CERVICAL SMEAR TEST
C
has overdeveloped to form an extra
rib
that lies parallel to and above the first
normal rib. The abnormality can vary
from a small, bony swelling to a fully
developed rib and it may occur on only
one or on both sides.
SYMPTOMS
In many cases, there are no symptoms.
I f the rib presses on the lower
brachial
plexus
(the
group
of nerves passing
from the spinal cord into the arm ),
however, there may be pain, numbness,
and
pins-and-needles
affecting
both
the forearm and hand.
DIAGNOSIS AND TREATMENT
An
X-ray
w ill show the presence of a
cervical rib, but other possible causes
o f pain and tingling in the hand or arm
(such as
carpal tunnel syndrome
or a
disc
prolapse
) still need to be excluded.
Exercises designed to strengthen the
shoulder muscles and improve posture
may bring relief. Severe or persistent
symptoms may, however, require surgery
in order to remove the rib.
cervical smear test
A test that is used to detect
cervical dys-
plasia
(abnormal changes in the cells of
the
cervix
,
the neck of the uterus) that
could develop into cancer (see
cervix,
cancer of
) .
A cervical smear test can also
detect viral infections o f the cervix,
such as
herpes simplex
,
papilloma (see
warts, genital
) ,
and C
hlamydia trachomatis.
WHEN IT IS DONE
A cervical smear test should be carried
out w ithin six months after a woman
first starts to have sexual intercourse. A
repeat test may be carried out between
six and twelve months later. I f no
abnorm ality
is
detected
on
these
smears, tests should subsequently be
perform ed
at
approxim ately
three-
yearly intervals until the age of
6 5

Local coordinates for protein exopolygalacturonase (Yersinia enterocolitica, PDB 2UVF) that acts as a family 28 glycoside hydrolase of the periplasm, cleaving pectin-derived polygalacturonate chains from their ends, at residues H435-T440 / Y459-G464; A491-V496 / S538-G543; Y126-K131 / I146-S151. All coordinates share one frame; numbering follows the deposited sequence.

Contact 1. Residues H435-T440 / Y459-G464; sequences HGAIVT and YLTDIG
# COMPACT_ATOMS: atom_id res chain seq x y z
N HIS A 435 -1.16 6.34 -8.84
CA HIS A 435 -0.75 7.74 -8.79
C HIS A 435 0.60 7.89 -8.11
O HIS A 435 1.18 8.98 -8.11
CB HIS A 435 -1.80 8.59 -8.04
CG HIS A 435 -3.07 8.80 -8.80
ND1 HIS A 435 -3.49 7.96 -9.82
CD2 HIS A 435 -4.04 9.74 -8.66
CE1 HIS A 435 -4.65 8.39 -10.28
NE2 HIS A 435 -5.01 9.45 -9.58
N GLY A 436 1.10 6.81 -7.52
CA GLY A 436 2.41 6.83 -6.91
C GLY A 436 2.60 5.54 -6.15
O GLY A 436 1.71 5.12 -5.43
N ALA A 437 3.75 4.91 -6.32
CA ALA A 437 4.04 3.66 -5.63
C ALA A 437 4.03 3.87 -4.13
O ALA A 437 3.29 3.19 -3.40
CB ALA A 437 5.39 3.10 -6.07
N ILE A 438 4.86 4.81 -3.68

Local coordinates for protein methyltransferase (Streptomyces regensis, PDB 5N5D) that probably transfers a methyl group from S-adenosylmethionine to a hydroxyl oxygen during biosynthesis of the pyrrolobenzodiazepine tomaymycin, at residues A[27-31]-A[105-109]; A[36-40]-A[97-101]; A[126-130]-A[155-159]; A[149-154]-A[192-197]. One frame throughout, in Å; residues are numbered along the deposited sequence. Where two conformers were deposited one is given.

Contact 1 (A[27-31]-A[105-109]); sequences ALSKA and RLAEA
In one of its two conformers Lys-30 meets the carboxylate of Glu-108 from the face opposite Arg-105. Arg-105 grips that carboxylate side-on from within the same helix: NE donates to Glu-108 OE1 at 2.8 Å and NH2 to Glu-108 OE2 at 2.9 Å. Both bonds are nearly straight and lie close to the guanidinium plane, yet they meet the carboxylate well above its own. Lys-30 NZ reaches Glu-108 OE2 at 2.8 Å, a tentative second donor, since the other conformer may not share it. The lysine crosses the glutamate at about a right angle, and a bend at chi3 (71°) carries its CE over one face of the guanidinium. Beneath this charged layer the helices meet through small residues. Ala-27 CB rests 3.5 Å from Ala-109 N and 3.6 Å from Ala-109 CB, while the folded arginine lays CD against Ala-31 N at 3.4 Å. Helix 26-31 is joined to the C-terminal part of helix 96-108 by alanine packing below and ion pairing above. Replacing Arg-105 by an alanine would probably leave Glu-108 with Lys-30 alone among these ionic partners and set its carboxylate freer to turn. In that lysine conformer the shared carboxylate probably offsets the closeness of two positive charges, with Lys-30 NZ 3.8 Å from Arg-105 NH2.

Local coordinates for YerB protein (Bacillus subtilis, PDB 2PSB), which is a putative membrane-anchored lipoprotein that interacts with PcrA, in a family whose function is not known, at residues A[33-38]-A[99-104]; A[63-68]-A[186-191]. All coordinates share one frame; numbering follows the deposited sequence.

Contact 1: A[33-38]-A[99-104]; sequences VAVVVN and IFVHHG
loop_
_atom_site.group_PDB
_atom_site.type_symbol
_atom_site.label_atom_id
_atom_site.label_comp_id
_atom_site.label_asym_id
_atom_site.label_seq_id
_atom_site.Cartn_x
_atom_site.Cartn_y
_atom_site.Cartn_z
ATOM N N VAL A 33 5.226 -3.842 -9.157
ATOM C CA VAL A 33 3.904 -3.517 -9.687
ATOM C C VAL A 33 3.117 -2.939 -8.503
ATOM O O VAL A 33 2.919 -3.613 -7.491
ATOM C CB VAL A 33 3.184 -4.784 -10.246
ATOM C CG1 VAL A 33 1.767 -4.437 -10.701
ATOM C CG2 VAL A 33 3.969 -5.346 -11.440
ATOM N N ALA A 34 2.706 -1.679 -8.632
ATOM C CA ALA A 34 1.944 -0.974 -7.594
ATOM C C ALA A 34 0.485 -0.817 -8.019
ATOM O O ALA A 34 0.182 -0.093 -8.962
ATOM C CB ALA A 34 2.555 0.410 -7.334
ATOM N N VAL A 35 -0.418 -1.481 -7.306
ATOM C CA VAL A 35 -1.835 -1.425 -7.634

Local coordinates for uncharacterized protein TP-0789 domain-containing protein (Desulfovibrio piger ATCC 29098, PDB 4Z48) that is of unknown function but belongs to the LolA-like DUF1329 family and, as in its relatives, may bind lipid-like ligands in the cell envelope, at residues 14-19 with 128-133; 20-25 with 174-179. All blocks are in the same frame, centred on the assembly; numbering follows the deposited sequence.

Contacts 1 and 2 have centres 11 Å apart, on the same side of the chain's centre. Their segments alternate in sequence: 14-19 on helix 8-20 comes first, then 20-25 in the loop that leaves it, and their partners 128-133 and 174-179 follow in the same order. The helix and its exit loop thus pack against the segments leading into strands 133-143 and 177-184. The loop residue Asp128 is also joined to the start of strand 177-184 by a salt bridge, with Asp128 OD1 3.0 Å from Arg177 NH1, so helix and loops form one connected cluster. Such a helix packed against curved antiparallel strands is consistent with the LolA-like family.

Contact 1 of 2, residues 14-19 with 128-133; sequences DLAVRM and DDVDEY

.
HOW IT IS DONE
Cervical smear tests are usually per-
formed by doctors or nurses in general
practice clinics
or at sexual health
clinics. A small sample o f cells is taken
from the surface o f the cervix using a
spatula or special brush and is exam-
ined under a microscope. If all the cells
appear normal, nothing further needs
to be done. If any cells show dysplasia,
this
w ill
be
graded
according
to
severity, and repeat smear tests and
further
investigations,
such
as
col-
poscopy
(inspection of the cervix w ith a
viewing instrument), may be required.
cervical spondylosis
An
alternative
name
for
the
neck
disorder
cervical osteoarthritis.
cervicitis
Inflammation of the
cervix
(the neck of
the uterus). The condition is usually
due to a sexually transmitted infection,
such as
gonorrhoea
,
chlamydial infections
,
or genital herpes (see
herpes, genital
).
However, cervical infection may also
result from injury to the cervix during
childbirth or surgery.
SYMPTOMS
Cervicitis
often
does
not
produce
symptoms, although there may be a
vaginal
discharge,
irregular
vaginal
bleeding, and lower abdominal pain.
COMPLICATIONS
If it is left untreated,
cervicitis can
spread to cause
endometritis
(inflamma-
tion
o f the
lining
o f the
uterus),
salpingitis
(inflammation of the fallopi-
an tubes), or
pelvic inflammatory disease.
I f a pregnant woman has cervicitis,
her baby may be infected during deliv-
ery, resulting in
neonatal ophthalmia
(eye
infection) or, less commonly,
pneumo-
nia
due to chlamydial infection.
DIAGNOSIS AND TREATMENT
The condition is diagnosed by means
o f internal examination and by taking
swabs o f the vaginal discharge, w hich
CERVICAL SMEAR
Regular cervical smear tests should begin within six months of a woman first
having sexual intercourse, then be done every three years as a matter of routine.
The procedure is risk-free, although it may be slightly uncomfortable, and the
actual collection of the cells from the cervix takes only a few seconds.
N o r m a l c e l l
n u c l e u s
Normal cells
as seen
under the
microscope
S p e c u l u m
B l a d d e r .
C e r v ix
Procedure for cervical smear
The woman lies on her backwith her legs bent
and relaxed so thattheyfall open atthe knees.
The vagina is held open with a speculum. Cells
are collected with a spatula or a special brush
and either smeared on to a glass slide or put in
a preservative for later microscopic examination.
l a r g e d a r k -
s t a i n e d n u c l e u s
o f a b n o r m a l c e ll
Abnormal
cells as seen
under the
microscope
158
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